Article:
In December 1922 Carrie Morrison became the first woman to be admitted as a solicitor in England and Wales. At the age of 34, and with a varied career behind her, Carrie set a high standard of determination and dedication to her profession for the women who came after her.
Although three other women (Maud Crofts, Mary Elizabeth Pickup and Mary Elaine Sykes) passed their Law Society Finals examination at the same time as Carrie, she was the first to be admitted simply because her articles had expired first. The traditional 5 year period in articles to be served before qualification was shortened to 3 years for all 4 women because of their university degrees. In Carrie’s case this was a First Class Honours degree in Mediaeval and Modern Languages; her articles were shortened by a further year because of the “important war work” in which she was engaged in Constantinople at the end of the First World War. The ten years between her time at Girton College, Cambridge, and entering into articles with a well-known solicitor’s firm in The Strand in London were spent variously as a teacher, in the Military Permit Office of MI5, the Ministry of Munitions and in Constantinople with the Army of the Black Sea.
Law for her was not simply a way of making money. In the years immediately after qualification she spent much of her time working as a Poor Man’s Lawyer in the East End of London. In 1929, she married Ambrose Appelbe, a fellow solicitor, and for a time they lived in Booth House, a tenement building in Whitechapel with communal WCs and cold running water, a very far cry from the comfortable upbringing provided by her father, a wealthy metal broker. Throughout her legal career she was not afraid to stand up for those less fortunate than herself. She represented prostitutes in court, was the solicitor for the Women and Children’s’ Protection Society and defended the Becontree Estate protesters in 1932. She was also a strong advocate of Divorce Law Reform, but had a remarkably equitable attitude to the relative positions of men and women. She was just as apt to criticise wives who took advantage of their husbands as to castigate men who treated their wives harshly and in her office tried to shield her 17 year old male articled clerk from the details of the more brutal and salacious cases that she dealt with.
It was inevitable that she and Helena Normanton would attract attention for being the first woman solicitor and woman barrister respectively. The Daily Telegraph of 26 May 1928 reported that “At the conclusion of an undefended divorce suit Lord Meredith, granting a decree nisi, said it was the first time in his memory that a woman petitioner under the Poor Person’s Rules had had the advantage of a lady solicitor. The solicitor was Miss Carrie Morrison of Mile End Road, London, who was admitted in 1922”. She was the first woman to speak at the Law Society’s Annual Provincial Meeting where in 1931 she advocated the institution of “Courts of Domestic Relations” to deal with matrimonial difficulties and family quarrels but with power to grant divorces. Even after she divorced her husband in 1937 she continued to work with him in the practice that that they had built up in New Square near the Royal Courts of Justice. The two solicitors had a similar political vision and a shared purpose, which was to make the process of divorce more reasonable and the result more equitable to both parties, for the law at that time required that the process should be adversarial, that there should be an identifiable guilty party and that any suspicion of collusion should result in the suit being thrown out of court. Both were therefore involved in the Married Women’s Association and her husband became for a short time the Chairman of that organisation.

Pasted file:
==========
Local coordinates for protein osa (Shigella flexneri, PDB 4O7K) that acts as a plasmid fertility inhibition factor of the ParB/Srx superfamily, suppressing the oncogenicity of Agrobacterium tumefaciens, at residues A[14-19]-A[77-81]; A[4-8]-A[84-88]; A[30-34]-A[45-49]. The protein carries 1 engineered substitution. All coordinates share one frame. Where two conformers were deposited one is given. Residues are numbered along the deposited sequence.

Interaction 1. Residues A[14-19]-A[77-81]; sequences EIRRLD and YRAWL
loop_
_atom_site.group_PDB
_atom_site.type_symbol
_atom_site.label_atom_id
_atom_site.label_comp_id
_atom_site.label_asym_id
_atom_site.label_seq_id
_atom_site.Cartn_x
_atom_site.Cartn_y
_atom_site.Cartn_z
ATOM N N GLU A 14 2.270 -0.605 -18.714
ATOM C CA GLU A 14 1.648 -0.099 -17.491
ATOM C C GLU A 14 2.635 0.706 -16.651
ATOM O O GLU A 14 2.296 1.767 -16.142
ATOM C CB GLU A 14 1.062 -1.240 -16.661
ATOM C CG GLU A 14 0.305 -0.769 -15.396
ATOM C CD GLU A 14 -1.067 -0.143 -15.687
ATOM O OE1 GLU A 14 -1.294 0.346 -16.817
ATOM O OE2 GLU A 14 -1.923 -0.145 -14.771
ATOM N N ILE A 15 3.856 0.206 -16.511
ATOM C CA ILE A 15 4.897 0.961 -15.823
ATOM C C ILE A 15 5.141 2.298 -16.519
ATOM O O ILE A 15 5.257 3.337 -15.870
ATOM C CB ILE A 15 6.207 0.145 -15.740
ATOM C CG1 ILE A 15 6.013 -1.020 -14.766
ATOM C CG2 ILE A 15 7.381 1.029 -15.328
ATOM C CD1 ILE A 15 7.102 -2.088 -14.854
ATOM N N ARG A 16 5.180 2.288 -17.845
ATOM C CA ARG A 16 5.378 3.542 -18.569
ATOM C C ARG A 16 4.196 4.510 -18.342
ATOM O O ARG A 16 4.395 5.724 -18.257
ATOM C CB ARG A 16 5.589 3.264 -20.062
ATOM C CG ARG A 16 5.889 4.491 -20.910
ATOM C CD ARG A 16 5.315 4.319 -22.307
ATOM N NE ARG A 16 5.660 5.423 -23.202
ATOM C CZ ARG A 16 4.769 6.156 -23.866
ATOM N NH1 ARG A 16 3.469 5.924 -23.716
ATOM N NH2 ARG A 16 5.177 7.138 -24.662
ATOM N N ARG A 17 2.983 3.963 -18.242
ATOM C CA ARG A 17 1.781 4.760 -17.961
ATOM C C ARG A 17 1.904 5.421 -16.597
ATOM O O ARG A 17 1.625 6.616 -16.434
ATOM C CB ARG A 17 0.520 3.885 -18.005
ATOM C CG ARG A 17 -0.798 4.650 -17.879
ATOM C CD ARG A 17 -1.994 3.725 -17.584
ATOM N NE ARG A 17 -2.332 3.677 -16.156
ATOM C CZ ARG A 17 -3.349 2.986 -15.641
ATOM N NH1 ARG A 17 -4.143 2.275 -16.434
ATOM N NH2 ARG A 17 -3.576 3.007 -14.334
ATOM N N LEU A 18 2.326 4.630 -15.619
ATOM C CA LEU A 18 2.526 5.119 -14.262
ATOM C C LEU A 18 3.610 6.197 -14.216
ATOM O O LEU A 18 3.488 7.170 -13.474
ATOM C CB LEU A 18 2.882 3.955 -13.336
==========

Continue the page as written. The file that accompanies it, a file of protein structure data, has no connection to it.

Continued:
Carrie acted as the solicitor for the wife in the notorious 1943 case of Blackwell v Blackwell  2 All ER 579 where the court decided that the money that a wife had accrued as dividends by doing her shopping at the Co-operative Society should belong to her husband. Robert Boothby MP said that this was the correct judgment stating that if wives were permitted to save money from the housekeeping for their own purposes they would not feed their husbands properly.
The national press had noted her varied career and her dark hair and dark eyes when she became the first woman to qualify in 1922; on her death in 1950, after a career of dedication to improving the lot of the less comfortably off members of society the press knew so little about her legal career that they spent almost as much time writing about her cats as about her achievements. It was left to The Hertfordshire Mercury, the local newspaper of Broxbourne, where she had lived for the last fifteen years of her life, to praise the generosity and compassion of a complex and at times gruff and eccentric woman. True recognition came from her peers in the 1919 Club for women solicitors, of which she was a founder member, who kept a minute’s silence when her death was announced.